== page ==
On August 14, 2019, the National Labor Relations Board (the “Board”) held that employers may require employees to waive their right to join class and collective actions – even after a claim has been filed in court – without running afoul of federal labor law. Cordua Restaurants, Inc., Cases 16-CA-160901, 16-CA-161380, 16-CA-170940, and 16-CA-173451.

Background

Cordua Restaurants had an arbitration agreement in its employment contracts that required employees to waive their right to pursue class or collective claims against the company. In early 2015, seven employees nevertheless filed a collective action against the company, alleging violations of the Fair Labor Standards Act and the Texas Minimum Wage Act. In response, Cordua circulated a revised arbitration agreement to its workforce prohibiting employees from joining any collective action without the company’s written consent. Although the Administrative Law Judge initially found that Cordua had violated the Act based on this conduct, the Supreme Court’s subsequent Epic Systems decision required that the case be revisited.

In Epic Systems Corp. v. Lewis, 584 U.S. __ (2018), the Supreme Court held that individualized arbitration agreements containing class and collective action waivers were lawful under the National Labor Relations Act and should be fully enforced pursuant to the Federal Arbitration Act.

The Board’s Decision

This case presented two issues of first impression in the wake of Epic Systems. First, can an employer issue a mandatory arbitration agreement in response to protected concerted activity? And second, can an employer threaten to discharge an employee who refuses to sign such a mandatory arbitration agreement? In a major win for employers on these contentious issues, the Board answered both questions in the affirmative.

Although the Board found that opting in to a collective wage and hour suit constitutes protected concerted activity, it explained that an employer’s response, requiring the waiver of opt in rights for such actions, is lawful. As the Board explained, Epic Systems clarified that compelling employment law claims to be resolved through individual arbitration, as opposed to a class or collective suit, does not restrict employee rights under the Act. Therefore, the Board reasoned that, as long as the revised arbitration agreement at issue did not restrict employee rights under the Act in some distinguishable way, no violation should be found. After all, adherence to the revised arbitration agreement would not prevent any employee from vindicating any rights via arbitration, and nothing in the agreement language implied that employees would be disciplined for any failure to abide by its terms.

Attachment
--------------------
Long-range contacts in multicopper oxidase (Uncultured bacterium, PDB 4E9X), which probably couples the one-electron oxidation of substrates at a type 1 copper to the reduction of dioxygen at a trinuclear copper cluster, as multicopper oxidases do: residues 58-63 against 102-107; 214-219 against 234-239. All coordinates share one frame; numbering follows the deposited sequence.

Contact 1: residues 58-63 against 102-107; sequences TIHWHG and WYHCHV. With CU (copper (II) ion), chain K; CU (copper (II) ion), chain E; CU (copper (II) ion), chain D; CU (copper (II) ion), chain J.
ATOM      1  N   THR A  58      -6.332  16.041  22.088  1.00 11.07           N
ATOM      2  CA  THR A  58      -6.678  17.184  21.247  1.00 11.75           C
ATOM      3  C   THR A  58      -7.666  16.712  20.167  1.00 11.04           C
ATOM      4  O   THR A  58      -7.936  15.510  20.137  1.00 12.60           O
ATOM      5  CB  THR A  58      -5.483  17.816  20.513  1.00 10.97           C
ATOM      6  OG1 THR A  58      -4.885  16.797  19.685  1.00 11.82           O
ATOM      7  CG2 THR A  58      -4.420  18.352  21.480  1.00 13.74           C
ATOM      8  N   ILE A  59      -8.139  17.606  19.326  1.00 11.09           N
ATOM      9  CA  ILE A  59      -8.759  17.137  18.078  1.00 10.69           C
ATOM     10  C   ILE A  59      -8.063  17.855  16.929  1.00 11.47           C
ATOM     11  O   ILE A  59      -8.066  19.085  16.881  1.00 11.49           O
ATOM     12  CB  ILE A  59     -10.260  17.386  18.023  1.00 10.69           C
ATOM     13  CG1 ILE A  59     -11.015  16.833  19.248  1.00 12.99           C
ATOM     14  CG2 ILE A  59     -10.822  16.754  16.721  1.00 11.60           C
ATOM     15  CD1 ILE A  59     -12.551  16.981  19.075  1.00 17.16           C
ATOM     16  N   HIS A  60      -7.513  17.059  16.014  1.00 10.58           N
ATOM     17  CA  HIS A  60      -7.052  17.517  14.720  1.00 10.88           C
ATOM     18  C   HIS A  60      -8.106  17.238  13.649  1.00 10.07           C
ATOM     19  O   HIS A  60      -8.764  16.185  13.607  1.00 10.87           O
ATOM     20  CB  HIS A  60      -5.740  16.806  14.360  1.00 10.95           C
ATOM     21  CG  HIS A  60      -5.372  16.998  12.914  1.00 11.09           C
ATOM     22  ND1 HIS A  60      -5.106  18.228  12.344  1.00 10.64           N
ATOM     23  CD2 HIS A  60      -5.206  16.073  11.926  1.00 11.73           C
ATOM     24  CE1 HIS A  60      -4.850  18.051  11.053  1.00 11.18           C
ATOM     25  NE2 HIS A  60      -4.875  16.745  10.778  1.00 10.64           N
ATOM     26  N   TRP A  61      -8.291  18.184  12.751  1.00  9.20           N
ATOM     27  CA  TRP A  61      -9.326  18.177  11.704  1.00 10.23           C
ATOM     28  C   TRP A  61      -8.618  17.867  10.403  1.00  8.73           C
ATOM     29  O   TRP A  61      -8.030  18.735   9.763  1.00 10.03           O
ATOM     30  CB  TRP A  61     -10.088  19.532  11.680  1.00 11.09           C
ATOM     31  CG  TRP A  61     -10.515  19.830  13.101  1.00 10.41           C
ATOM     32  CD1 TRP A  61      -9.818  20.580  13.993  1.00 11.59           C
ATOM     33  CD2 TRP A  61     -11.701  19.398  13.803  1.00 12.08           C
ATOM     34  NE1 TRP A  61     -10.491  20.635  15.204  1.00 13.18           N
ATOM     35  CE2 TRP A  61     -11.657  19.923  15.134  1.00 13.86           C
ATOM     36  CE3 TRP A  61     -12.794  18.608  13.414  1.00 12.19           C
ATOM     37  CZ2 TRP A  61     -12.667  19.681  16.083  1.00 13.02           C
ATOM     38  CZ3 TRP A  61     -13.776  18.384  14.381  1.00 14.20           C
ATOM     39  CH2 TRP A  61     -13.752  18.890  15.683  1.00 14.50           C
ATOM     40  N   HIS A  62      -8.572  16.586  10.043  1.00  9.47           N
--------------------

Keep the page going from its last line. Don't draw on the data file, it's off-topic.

With regard to the second issue – whether an employer can threaten to discharge an employee who refuses to sign a revised arbitration agreement – the record showed that Cordua’s Assistant Manager explicitly warned employees apprehensive of the new agreement that it would be a bad idea “to bite the hand that feeds” them and that he would instead “go ahead and sign” the revised agreement. The Board reasoned that, because Epic Systems affords employers the right to condition employment on acceptance of a class or collective action waiver, these statements – although threatening – were an accurate description of the lawful consequences of failing to sign the revised agreement. While employees are permitted to raise concerns with regard to what they are being asked to sign, they could nonetheless be disciplined for refusing to waive their collective action opt in rights.

Although the decision represents a positive outcome for employers, it was not a complete victory. While the conduct described above was not found to violate the Act, the Board did find that Respondent unlawfully discharged one employee for having joined the collective action. The Board explained that:

“while Epic Systems entitled the Respondent to promulgate and maintain individual arbitration agreements, including promulgating such agreements in response to opt-in activity, and to enforce those agreements in court by seeking individual arbitration of the employees’ wage-and-hour claims pursuant to those agreements, it did not similarly entitle the Respondent to discharge [an employee] for joining with his coworkers in filing a collective action to pursue those claims.”

Implications

This decision provides yet another much needed clarification on the impact of last year’s Supreme Court’s decision in Epic Systems. The current Board appears committed to an aggressive interpretation of that decision: that employers should be permitted to condition employment on an employee’s waiver of the right to file or join class and collective actions against an employer, even after such litigation has begun.